The service, which will be rolled out starting in October, is one part of the company’s new xCloud game-streaming strategy. The other piece will let gamers without access to a console play games using Microsoft’s cloud – the company will store and run the games, and deliver them to players over the internet – for a fee.
“It’s about the games you love, the games you already have, with the friends you already have, on the go wherever you want to be on the device you have,” Matt Booty, vice president of Xbox game studios, said in an interview from the E3 conference in Los Angeles. Booty declined to disclose the pricing of the second part of xCloud, except to say that it will be competitive with offerings from Alphabet Inc.’s Google, whose Stadia game-streaming service will go for $10 a month, and Ubisoft Entertainment SA, which unveiled a $15 monthly service.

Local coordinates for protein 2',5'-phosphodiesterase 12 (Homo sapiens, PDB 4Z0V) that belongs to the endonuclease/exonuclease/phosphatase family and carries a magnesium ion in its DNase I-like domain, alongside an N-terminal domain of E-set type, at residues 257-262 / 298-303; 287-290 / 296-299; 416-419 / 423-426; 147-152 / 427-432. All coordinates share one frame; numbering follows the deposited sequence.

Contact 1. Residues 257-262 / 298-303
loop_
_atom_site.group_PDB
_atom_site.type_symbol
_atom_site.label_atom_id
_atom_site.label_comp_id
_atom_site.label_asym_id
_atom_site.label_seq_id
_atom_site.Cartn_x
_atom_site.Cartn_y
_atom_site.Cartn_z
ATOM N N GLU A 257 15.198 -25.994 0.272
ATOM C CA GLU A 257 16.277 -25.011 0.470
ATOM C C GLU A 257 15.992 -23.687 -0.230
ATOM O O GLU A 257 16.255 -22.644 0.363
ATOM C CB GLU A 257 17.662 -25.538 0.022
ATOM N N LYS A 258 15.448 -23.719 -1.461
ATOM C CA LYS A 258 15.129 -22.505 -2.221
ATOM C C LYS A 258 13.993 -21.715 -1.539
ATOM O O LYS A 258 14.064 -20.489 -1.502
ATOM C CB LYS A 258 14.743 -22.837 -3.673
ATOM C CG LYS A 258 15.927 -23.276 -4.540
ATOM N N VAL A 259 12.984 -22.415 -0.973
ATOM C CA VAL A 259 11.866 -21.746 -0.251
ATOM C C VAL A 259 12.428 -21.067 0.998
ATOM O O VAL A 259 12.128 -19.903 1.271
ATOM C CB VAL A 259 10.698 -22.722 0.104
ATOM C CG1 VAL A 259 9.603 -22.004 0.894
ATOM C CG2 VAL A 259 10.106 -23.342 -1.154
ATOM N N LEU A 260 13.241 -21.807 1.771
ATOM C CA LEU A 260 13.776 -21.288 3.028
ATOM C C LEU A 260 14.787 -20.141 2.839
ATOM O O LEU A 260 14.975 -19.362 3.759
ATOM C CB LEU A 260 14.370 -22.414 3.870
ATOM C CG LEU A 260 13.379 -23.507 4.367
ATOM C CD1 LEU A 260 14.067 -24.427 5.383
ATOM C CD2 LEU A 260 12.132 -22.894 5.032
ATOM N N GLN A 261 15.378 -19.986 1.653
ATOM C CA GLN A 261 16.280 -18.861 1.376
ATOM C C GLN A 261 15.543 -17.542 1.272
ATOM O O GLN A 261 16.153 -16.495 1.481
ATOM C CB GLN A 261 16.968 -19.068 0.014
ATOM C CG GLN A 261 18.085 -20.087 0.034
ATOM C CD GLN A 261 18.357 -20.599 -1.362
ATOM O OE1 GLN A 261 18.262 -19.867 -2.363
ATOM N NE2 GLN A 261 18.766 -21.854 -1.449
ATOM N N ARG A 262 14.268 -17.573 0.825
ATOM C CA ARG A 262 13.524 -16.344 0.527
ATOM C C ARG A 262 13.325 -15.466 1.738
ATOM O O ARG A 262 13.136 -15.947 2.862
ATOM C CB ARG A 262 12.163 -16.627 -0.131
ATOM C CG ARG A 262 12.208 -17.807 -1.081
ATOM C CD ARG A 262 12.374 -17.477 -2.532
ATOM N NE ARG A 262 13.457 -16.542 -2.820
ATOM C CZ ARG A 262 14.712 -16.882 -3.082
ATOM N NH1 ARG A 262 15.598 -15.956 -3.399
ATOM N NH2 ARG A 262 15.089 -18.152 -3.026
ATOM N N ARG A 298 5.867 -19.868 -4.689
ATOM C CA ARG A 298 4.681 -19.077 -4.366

In a press conference ahead of the trade show on Sunday, Microsoft gave the first details on its next-generation console, code-named Project Scarlett. The company said the device will be four times more powerful than the current Xbox One X, thanks to an Advanced Micro Devices Inc. processor that allows speeds of 120 frames per second. Booty declined to comment on pricing for the upcoming console, which goes on sale in 2020, but said the company wants to create a premium product for gamers.
“It will absolutely be the most powerful, immersive console on the market,” he said. DM